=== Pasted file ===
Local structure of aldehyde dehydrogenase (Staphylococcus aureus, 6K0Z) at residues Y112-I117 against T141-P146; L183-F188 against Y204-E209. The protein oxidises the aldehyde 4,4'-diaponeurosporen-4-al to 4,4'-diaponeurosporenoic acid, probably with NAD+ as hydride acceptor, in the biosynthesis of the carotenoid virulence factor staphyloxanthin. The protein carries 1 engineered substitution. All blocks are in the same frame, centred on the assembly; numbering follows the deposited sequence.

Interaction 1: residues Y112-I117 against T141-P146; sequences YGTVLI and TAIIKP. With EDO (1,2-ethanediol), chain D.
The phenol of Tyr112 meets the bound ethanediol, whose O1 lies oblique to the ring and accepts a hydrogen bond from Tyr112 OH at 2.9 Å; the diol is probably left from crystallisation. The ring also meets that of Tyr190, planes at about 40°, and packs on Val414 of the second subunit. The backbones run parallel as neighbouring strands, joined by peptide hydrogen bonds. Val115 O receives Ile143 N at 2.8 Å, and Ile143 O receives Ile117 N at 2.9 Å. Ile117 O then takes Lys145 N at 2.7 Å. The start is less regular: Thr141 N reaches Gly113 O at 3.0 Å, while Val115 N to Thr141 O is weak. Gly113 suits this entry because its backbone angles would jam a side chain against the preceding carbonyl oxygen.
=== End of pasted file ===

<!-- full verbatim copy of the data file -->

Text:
Local structure of aldehyde dehydrogenase (Staphylococcus aureus, 6K0Z) at residues Y112-I117 against T141-P146; L183-F188 against Y204-E209. The protein oxidises the aldehyde 4,4'-diaponeurosporen-4-al to 4,4'-diaponeurosporenoic acid, probably with NAD+ as hydride acceptor, in the biosynthesis of the carotenoid virulence factor staphyloxanthin. The protein carries 1 engineered substitution. All blocks are in the same frame, centred on the assembly; numbering follows the deposited sequence.

Interaction 1: residues Y112-I117 against T141-P146; sequences YGTVLI and TAIIKP. With EDO (1,2-ethanediol), chain D.
The phenol of Tyr112 meets the bound ethanediol, whose O1 lies oblique to the ring and accepts a hydrogen bond from Tyr112 OH at 2.9 Å; the diol is probably left from crystallisation. The ring also meets that of Tyr190, planes at about 40°, and packs on Val414 of the second subunit. The backbones run parallel as neighbouring strands, joined by peptide hydrogen bonds. Val115 O receives Ile143 N at 2.8 Å, and Ile143 O receives Ile117 N at 2.9 Å. Ile117 O then takes Lys145 N at 2.7 Å. The start is less regular: Thr141 N reaches Gly113 O at 3.0 Å, while Val115 N to Thr141 O is weak. Gly113 suits this entry because its backbone angles would jam a side chain against the preceding carbonyl oxygen.